Northern Lights in Norway

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Six places to see the Northern Lights in Norway

Here’s where to go to boost your chances of witnessing the jaw-dropping natural light show – and what else to do there if nature doesn’t play ball

Updated April 2022

By Tristan Parker

Seeing the Northern Lights should be on everyone’s bucket list. This well-documented phenomenon, caused by electrically charged particles from the sun entering the Earth’s atmosphere, is a truly incredible sight, with brightly coloured trails and swirling patterns engulfing the night sky.

Norway is one of the best countries to admire the Northern Lights, so if you’re visiting during September to April (the prime time for sightings), don’t miss the opportunity to try to catch a glimpse. There are lots of areas with superb viewing potential, but those below are worth a standalone visit too, so you’re guaranteed an unforgettable trip regardless of whether the lights come out to shine or not.

Tromso Arctic Cathedral

Don't miss Tromsø's Arctic Cathedral © Konrad Konieczny/


Due to its position in the middle of an area known as the auroral oval (where your chances of seeing the lights are much higher), Tromsø is widely regarded as one of Norway’s best Northern Lights locations. But, as its unofficial title of the ‘Arctic capital’ suggests, it’s also a vibrant and atmospheric hub of culture and cuisine, with tons of exemplary restaurants and cafés to sample. Whether you catch the lights or not, be sure to make the most of Tromsø’s other big draws, such as the architectural marvel that is the Arctic Cathedral, which is easy to visit on a Princess excursion.

Four people hiking in Lofoten Fjords

Take a hike in Lofoten © Frode Sandbeck/


As well as being an excellent place for spotting the Northern Lights (Lofoten is situated just beneath the auroral oval), this archipelago off the north-west coast of Norway is known as one of the country’s most beautiful and captivating regions. The fjords here are awe-inspiring, and opportunities for outdoor activities are plentiful (hiking, skiing and even surfing are all popular here). Animal lovers will also be excited to spot local sea eagles and puffins on a cruise through nearby Trollfjord.

Northern lights in a tent in Svalbard

A sight for sore eyes: the Northern Lights in Svalbard © Marcela Cardenas/


Found roughly halfway between the top of Norway and the North Pole, the Svalbard islands are a spectacular place to visit. The geographical setting means that you might even see the Northern Lights in the daytime here during the ‘polar night’ period in winter months, when there’s little or no daylight. And make sure you experience Svalbard to the full through its other activities. There are boat trips to spot walruses and whales, ice caves to explore and even the world’s two most northern breweries to visit, where you can enjoy a well-deserved craft beer or two.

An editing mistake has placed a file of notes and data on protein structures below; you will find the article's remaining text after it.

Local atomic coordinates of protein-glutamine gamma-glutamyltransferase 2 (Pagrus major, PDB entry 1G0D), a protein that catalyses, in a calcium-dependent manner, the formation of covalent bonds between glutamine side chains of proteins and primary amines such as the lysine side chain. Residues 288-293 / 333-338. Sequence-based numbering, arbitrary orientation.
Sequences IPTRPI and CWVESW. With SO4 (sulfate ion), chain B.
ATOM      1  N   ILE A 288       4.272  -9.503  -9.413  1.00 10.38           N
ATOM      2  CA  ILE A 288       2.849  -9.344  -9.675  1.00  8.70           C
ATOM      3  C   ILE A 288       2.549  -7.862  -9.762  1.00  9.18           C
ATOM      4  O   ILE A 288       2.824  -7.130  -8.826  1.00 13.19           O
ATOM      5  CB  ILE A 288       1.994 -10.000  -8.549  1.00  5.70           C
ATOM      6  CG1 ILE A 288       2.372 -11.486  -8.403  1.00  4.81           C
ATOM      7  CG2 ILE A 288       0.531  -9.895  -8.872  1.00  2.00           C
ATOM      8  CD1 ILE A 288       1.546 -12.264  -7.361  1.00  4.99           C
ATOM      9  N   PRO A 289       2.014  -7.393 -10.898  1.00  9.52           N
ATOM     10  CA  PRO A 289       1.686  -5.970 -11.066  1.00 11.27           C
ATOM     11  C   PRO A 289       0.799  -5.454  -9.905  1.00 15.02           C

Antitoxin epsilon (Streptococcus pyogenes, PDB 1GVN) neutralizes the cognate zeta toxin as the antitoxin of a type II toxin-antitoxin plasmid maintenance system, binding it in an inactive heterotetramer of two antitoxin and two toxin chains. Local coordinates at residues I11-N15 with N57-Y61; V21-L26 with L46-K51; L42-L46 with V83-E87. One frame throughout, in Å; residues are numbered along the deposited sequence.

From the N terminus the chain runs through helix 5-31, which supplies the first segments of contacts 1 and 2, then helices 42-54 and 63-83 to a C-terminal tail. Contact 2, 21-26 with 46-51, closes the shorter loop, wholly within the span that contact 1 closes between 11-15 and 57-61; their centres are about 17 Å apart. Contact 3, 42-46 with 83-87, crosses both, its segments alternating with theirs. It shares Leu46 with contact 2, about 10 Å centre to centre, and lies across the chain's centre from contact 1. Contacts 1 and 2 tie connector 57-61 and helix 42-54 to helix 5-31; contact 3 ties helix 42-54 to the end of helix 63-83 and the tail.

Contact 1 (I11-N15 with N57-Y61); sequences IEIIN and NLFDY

People outside Alta Northern Lights Cathedral

The stunning Northern Lights Cathedral in Alta © Konrad Konieczny/


Amazingly clear skies and a location underneath the auroral oval mean that Alta has long been known as a Northern Lights hot spot. In fact, the world’s first Northern Lights observatory was built here in 1899 on Mount Haldde, 900 metres above sea level. Find out more about the observatory at the Alta Museum or gaze at the marvellous Northern Lights Cathedral, a striking architectural project that functions as Alta’s parish church. Visit the cathedral on a short excursion that also covers some of Alta’s other key sights along the way.

People on North Cape plateau in winter

Head high to North Cape plateau, Europe’s northernmost point © Beate Juliussen/

North Cape

For a unique experience, why not try catching the Northern Lights from Europe’s northernmost point, on a mountain plateau 307 metres above sea level? Well, this stunning location allows visitors the chance to do just that, but there’s also a lot more on offer at the North Cape. It’s prime bird-watching territory, with puffins, sea eagles, guillemots and much more all viewable on bird-watching day trips, or you could get active and join a snowmobile safari – one of the most thrilling ways to see the jaw-dropping surrounding landscape.

An outdoor sculpture holding a light, with northern lights in background

There's lots to admire outdoors in Vesterålen © Lunde Ingvaldsen/


This archipelago is a peaceful, beautiful region to discover, and it also offers great viewing conditions for those colourful skies. Join a Northern Lights safari for the best chance of seeing the magic, but even if you don’t, you won’t mind too much. Why? Because Vesterålen is also a fantastic place to go whale watching at any time of year, which should help ease any disappointment. It’s something of an artistic hub too, thanks to outdoor sculptures that form part of the Artscape Nordland project and a variety of modern art galleries. If you’ve got any time left, use it to admire Vesterålen’s blissful beaches, which look inviting in any season.

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About the Author

Tristan Parker

Tristan Parker

Tristan is a journalist writing about travel, lifestyle and music. Writing has taken him all over the world, though he seems to spend a lot of time in Spain and Scandinavia, which is fine by him. His belief that you can learn a lot about a place by sitting in the local bar for a few hours has worked out well so far.